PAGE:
Freedom of speech is not freedom from consequences

I could get fired for what I’m about to say.

Mind you, that’s not something I expect. I’m just saying it’s theoretically possible. Somebody could object and complain to my boss. Next time you see me, I’m standing on a median strip holding a sign: “Will Opine For Food.”

That would not thrill me, to say the least. But I long ago recognized that the risk is present any time I — or anybody, for that matter — ventures an opinion. Freedom of speech is not freedom from consequences. You’d think most adults — and in particular, those who do this for a living — would know that.

But you would be wrong, as a Sunday editorial in The New York Times just made appallingly clear. Under the headline, “America Has a Free Speech Problem,” the Times analyzed so-called “cancel culture,” which it called a “social silencing” that has intimidated Americans out of voicing difficult opinions. Said the Times: “For all the tolerance and enlightenment that modern society claims, Americans are losing hold of a fundamental right as citizens of a free country: the right to speak their minds and voice their opinions in public without fear of being shamed or shunned.”

It’s a stunningly incomprehensible statement for a jarringly obvious reason. The “right” to which the paper so airily alludes flat out does not exist, certainly not as a legal matter — the First Amendment contains no “unless somebody’s feelings get hurt” clause — but also not as a moral matter. To the contrary, it could be argued that morally, one is, in fact, obligated to “shame and shun” those who support, say, white nationalism, insurrection, child pornography or genocide.

Thus does the moral panic over an invented crisis reach a new apex of absurdity. We decry “cancel culture” as if it’s a new idea that people face repercussions for controversial opinions. Ask Andrew Dice Clay about that. Ask Al Campanis. Ask the Smothers Brothers.

Which isn’t to say the invented crisis has not proven useful for some people. Just a few days ago Vladimir Putin claimed the West is trying to “cancel” Russia for its invasion of Ukraine. You might marvel at his cynical appropriation of an American political trope, but don’t let that blind you to the fact that — at least by the terms of The Times’ argument — he’s actually correct. In imposing crippling sanctions on Russia for its behavior, America and much of the rest of the world are, indeed, “canceling” that nation.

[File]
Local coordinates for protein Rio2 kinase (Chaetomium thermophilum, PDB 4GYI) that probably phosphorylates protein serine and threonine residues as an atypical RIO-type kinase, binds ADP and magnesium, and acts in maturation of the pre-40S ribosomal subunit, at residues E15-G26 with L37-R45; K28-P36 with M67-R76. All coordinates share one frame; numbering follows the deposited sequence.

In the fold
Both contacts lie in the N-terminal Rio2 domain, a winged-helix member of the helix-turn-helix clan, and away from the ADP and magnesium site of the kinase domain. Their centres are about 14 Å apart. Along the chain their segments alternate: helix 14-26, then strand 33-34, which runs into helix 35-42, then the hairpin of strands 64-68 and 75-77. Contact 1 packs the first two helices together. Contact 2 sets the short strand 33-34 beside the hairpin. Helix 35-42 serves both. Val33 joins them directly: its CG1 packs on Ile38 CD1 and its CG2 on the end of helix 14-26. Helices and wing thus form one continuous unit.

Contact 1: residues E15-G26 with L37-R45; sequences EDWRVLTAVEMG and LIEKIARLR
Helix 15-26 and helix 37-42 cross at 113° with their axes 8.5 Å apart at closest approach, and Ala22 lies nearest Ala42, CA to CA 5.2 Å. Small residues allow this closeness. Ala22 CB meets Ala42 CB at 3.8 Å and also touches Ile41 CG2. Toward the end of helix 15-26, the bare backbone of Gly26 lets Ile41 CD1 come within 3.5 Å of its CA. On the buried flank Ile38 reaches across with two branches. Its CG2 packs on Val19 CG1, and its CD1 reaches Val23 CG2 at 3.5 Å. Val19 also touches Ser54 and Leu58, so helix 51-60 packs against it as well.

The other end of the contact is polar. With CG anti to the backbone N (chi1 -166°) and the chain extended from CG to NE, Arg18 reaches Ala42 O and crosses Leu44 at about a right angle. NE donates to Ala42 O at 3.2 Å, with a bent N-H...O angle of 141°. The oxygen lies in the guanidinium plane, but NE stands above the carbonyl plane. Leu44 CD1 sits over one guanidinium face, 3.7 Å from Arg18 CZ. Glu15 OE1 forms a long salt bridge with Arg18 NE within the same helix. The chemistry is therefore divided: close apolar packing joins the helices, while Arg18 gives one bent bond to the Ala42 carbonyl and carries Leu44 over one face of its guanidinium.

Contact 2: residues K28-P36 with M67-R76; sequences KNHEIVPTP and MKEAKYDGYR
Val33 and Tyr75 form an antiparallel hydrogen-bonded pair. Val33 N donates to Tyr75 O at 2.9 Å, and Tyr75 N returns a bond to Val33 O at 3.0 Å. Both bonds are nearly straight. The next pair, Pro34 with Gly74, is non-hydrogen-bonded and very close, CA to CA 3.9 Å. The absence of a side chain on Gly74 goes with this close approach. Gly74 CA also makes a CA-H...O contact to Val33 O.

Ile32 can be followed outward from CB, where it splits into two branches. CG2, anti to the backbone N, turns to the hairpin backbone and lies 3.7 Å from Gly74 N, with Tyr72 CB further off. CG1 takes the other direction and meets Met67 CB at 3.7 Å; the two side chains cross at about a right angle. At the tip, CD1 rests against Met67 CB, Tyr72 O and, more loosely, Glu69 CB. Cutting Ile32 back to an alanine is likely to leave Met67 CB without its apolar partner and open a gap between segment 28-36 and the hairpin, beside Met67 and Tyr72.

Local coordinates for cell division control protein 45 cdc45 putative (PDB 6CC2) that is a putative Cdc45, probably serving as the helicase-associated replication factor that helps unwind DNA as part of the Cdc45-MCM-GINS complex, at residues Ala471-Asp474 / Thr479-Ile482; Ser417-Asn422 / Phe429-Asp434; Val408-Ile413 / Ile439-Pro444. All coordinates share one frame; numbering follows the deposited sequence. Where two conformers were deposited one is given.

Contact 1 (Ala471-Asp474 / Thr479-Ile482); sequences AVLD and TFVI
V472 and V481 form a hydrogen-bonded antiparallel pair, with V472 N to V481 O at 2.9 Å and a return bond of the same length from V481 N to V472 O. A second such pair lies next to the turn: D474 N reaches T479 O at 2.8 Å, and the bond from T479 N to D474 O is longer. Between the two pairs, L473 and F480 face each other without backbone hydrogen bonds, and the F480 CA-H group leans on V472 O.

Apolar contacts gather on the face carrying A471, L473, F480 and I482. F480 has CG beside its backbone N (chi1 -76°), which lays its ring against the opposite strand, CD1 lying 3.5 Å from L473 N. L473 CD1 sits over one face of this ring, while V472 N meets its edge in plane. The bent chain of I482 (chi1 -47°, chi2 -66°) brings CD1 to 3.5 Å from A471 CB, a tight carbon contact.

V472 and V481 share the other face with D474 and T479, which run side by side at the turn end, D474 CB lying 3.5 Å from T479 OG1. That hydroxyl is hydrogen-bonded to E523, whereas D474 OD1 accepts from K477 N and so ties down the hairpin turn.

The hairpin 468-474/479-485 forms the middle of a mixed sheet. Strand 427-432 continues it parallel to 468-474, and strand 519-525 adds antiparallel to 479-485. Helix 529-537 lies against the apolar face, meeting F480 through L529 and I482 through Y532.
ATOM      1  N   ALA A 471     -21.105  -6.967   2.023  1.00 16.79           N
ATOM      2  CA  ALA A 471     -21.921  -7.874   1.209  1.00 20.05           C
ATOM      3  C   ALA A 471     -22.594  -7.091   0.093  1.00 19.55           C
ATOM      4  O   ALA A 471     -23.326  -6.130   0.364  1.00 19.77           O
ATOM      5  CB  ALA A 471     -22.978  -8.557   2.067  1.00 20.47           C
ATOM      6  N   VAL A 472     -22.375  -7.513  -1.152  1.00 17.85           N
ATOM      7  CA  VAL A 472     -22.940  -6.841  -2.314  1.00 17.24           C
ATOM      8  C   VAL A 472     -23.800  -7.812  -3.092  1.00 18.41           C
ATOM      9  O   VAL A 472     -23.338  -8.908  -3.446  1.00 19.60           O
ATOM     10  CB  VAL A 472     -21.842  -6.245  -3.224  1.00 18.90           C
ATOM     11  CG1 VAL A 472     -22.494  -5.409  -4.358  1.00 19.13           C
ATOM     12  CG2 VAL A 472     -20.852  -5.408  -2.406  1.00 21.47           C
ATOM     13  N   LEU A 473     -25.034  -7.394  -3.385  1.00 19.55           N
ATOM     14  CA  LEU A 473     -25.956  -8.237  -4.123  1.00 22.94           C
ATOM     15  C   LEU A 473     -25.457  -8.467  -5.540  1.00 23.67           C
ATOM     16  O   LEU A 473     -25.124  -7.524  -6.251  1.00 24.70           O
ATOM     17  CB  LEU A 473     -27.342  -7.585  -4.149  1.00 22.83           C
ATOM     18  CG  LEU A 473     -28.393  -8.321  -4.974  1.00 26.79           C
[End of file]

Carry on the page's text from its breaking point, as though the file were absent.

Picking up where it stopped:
Which only underscores how fatuous this trope really is. Or do any of us really weep over the way Russia has been treated?

Look, there is certainly an argument to be made that, in recent years, self-appointed guardians of public thought have been brazen and intrusive in trying to police expression. Between them, lawmakers and officials of both the left and right have banned books, shut down speakers and hounded teachers from their classrooms. Lawmakers on the right are even now trying to outlaw entire fields of academic study. To say this has had a chilling effect is to understate.

But there is a qualitative difference between protecting diversity of opinion from official encroachment and inventing some magical “right” to say any harebrained thing you want without being “shamed or shunned.” Such a “right” would be more dangerous than the problem it purports to correct. And The New York Times, of all entities in this country, should know that. To hold someone accountable for what they say does not abridge free speech.

It is free speech.

Leonard Pitts Jr. is a columnist for the Miami Herald. Email him at lpitts@miamiherald.com.